Don’t expect to find Igor Antón (Euskaltel-Euskadi) moping during the off-season about his lost chance to win this year’s Vuelta a España with a bad-luck crash going into the final week. Instead, the Basque climber is taking heart from lessons learned, which he hopes will help carry him to future success.
Speaking to the Spanish daily El Correo, Antón revealed his resilience and says he takes optimism out of the 2010 Spanish tour.
“A lot of people have asked me how I am after having lost the chance to win the Vuelta,” he told El Correo. “I have also asked myself that question and the answer is, happy. There are more Vueltas. I am satisfied with what I did (two stages and five days in leader’s jersey). I am a fighter and I won’t give up, but I am also happy with how things are.”
Antón knows what it’s like to lose chances due to crashes. In the 2008 Vuelta, he hit the deck on the descent off the Cordal, on the road to Angliru, when he was a likely contender for the stage, not for victory against Alberto Contador.
This year, he crashed out under much different circumstances. He was the leader, with two stage victories and all the confidence behind him. Everyone looked to Antón as the likely winner, but he went down hard, hitting a pothole or maybe clipping a wheel as the peloton roared at nearly 60kph to the base of the short, but steep climb.
In an instant, he was on the ground with a ripped and bloodied jersey and a broken elbow, watching the Vuelta ride away.
Antón insists despite the disappointment he’s satisfied because of what he says he learned during the race.
“During the race I knew to control the pressure, I learned how to calm myself down, to tell myself that everything was under control, that I was strong, that I hadn’t had a bad day,” he continued. “I still haven’t won a grand tour and it’s true that I left with the sensation that perhaps the chance to win had escaped me.”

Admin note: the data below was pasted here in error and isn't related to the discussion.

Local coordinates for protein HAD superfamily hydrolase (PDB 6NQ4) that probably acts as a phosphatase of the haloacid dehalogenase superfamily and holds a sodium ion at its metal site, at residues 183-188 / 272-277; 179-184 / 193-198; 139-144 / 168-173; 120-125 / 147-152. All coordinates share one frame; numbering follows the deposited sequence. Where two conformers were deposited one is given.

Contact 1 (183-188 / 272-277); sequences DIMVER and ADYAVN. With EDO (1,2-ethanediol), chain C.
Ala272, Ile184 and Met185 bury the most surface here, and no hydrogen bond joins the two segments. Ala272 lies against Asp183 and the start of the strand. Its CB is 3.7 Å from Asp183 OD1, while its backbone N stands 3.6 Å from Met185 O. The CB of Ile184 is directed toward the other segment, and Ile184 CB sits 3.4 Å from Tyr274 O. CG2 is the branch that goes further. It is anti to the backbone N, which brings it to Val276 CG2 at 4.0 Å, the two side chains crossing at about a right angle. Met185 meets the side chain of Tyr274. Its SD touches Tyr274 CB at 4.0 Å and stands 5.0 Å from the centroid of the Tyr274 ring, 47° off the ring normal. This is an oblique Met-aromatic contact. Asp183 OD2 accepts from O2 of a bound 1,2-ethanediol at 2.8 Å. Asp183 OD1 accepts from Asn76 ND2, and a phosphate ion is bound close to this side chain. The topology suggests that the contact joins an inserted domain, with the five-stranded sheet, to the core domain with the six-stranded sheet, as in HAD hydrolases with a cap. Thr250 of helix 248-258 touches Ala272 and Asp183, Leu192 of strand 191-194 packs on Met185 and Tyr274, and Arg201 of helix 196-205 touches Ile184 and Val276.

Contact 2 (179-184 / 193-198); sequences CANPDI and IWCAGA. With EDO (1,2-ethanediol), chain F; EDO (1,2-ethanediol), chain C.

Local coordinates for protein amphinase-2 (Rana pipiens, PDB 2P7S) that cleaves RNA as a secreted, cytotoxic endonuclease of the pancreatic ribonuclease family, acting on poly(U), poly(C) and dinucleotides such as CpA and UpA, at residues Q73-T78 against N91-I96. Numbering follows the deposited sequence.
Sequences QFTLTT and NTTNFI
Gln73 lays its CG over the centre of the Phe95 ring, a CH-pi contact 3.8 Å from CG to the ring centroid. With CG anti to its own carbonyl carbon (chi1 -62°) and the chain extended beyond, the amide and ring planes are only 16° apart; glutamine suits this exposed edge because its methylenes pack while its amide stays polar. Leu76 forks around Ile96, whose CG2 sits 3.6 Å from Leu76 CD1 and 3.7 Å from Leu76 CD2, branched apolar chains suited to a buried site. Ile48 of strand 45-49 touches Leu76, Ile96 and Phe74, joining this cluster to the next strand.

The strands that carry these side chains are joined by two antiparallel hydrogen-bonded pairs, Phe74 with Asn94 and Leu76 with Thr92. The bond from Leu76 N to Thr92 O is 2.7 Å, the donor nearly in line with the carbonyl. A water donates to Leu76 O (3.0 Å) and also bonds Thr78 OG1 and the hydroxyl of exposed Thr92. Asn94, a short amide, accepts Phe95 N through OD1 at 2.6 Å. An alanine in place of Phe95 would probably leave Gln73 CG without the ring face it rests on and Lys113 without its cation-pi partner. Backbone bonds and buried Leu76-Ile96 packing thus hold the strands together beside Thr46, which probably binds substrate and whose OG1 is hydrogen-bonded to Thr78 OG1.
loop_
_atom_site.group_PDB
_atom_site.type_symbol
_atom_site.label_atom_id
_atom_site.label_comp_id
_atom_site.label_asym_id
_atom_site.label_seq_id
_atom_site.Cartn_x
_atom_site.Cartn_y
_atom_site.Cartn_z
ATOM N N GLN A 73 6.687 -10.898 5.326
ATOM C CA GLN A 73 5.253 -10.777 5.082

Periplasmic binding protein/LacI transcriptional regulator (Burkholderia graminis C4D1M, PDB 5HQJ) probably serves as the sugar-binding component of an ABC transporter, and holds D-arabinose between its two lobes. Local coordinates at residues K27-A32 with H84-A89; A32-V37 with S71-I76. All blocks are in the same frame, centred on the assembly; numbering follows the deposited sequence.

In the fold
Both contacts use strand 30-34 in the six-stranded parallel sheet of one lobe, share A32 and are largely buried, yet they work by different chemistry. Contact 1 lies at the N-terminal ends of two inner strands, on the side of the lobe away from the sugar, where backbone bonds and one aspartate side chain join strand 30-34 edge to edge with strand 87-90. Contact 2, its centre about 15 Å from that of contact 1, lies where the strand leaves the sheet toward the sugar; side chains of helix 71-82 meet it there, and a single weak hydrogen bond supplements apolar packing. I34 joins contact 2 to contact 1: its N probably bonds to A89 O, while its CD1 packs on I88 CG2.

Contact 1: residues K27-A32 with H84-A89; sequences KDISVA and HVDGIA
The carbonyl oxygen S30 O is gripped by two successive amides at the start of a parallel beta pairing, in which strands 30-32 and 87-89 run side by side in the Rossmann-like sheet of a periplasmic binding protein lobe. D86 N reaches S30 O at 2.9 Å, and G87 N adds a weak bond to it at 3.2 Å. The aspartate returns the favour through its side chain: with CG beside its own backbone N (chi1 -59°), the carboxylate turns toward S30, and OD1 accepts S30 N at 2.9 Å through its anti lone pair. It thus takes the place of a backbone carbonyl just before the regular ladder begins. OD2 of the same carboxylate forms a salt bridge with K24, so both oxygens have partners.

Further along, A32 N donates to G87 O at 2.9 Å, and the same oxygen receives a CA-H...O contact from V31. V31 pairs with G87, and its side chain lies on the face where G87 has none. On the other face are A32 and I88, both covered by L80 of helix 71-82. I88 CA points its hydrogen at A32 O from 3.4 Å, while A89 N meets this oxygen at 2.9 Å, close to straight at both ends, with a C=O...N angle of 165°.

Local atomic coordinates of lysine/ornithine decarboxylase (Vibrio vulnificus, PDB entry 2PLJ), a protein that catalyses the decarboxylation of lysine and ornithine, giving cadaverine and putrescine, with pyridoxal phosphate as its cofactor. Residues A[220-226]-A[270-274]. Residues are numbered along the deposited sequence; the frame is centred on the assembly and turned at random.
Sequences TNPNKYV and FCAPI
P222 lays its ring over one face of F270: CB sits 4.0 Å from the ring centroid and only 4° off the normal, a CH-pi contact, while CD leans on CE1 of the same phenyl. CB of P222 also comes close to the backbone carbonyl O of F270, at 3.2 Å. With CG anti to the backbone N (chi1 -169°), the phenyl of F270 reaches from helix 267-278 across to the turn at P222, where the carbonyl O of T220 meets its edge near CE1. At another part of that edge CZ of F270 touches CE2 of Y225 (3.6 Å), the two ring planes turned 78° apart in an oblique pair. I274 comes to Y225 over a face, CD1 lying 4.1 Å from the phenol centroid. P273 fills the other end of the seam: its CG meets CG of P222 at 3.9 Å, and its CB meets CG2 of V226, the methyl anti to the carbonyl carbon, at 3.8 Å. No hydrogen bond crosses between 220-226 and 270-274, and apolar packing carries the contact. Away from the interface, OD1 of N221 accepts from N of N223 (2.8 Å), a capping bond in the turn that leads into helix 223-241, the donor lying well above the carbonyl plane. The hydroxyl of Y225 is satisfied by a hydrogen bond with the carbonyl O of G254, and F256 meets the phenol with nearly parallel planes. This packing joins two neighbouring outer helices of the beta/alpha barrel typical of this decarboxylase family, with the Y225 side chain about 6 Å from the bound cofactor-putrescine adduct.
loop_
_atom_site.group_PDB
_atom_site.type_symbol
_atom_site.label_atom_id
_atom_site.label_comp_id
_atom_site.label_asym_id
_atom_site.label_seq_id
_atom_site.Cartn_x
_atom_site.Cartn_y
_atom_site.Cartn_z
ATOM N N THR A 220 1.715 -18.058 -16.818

Antón has had a bumpy ride since turning pro in 2005. He won a mountaintop stage at Alto de Calar in the 2006 Vuelta, announcing his arrival to the elite. Then in 2008, he crashed out of the Vuelta, followed by a disappointing 2009 season that saw his mother fall ill and struggle with personal problems. He was back at his best in 2010, in what he called his “best season ever.”
“After all I’ve been through in my personal life, I don’t let the setbacks in sport get to me,” he said. “Everyone around me put more importance on the crash than I did. Setbacks are part of sport. Injuries are something else. I was injured, yes, but luckily not too badly and I have many years ahead of me.”
“I still have more chances to win the Vuelta. I can still improve and now I know that my chances to win a Vuelta have improved,” he continued. “To be the leader demands more. You notice that you have more enemies in the peloton, more wolves. I am assuming this role.”
For the future, Antón looks to the Ardennes classics, to the Giro d’Italia and the Tour de France.
For 2011, erasing the bad memories of Cabarga and applying the lessons learned will be the priority, with the Vuelta as the season’s top goal.